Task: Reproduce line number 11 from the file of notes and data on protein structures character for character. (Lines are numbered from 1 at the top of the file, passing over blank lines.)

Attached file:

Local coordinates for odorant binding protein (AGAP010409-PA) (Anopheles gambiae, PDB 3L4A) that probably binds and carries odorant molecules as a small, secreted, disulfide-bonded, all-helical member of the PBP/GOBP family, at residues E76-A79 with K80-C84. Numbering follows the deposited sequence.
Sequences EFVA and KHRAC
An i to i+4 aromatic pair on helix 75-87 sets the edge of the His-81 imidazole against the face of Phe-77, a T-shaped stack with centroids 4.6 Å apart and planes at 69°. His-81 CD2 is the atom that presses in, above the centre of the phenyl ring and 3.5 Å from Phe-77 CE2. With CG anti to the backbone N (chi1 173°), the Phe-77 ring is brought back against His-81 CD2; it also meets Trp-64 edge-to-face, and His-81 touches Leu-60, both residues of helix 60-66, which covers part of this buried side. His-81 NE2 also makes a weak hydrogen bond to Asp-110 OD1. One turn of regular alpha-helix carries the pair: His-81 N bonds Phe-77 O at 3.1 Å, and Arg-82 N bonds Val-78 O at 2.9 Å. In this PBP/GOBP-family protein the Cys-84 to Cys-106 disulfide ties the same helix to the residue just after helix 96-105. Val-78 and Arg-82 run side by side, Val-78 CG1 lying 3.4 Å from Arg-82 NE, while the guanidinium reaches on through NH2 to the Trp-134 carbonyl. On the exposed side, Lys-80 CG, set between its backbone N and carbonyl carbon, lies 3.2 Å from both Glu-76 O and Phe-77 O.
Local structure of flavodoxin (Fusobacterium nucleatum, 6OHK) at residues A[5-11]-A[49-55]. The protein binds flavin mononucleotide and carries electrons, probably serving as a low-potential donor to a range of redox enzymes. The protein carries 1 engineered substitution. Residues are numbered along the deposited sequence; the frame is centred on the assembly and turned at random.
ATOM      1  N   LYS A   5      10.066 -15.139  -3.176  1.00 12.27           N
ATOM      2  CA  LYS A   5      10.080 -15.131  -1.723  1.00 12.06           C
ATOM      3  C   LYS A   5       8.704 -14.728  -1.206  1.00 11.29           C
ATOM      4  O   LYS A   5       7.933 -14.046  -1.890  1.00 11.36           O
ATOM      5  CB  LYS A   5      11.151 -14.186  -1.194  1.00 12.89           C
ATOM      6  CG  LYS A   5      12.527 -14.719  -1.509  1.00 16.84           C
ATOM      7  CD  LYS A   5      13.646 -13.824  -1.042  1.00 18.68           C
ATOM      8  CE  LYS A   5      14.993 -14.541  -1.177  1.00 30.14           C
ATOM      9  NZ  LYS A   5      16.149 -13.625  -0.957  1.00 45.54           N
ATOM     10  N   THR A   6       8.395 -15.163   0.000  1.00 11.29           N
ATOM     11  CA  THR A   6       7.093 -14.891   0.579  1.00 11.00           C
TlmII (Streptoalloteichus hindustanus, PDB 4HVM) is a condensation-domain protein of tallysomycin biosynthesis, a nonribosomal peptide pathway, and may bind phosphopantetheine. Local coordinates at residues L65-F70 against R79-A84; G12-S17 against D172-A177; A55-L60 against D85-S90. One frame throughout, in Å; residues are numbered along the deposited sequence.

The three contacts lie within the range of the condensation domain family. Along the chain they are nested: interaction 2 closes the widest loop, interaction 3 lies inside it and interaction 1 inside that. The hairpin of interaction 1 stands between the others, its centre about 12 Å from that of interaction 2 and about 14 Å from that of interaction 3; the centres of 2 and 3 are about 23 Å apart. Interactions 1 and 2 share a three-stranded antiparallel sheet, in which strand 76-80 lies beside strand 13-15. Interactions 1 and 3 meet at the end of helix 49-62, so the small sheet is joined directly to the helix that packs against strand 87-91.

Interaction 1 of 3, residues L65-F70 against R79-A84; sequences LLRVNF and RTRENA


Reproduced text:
ATOM      7  CD  LYS A   5      13.646 -13.824  -1.042  1.00 18.68           C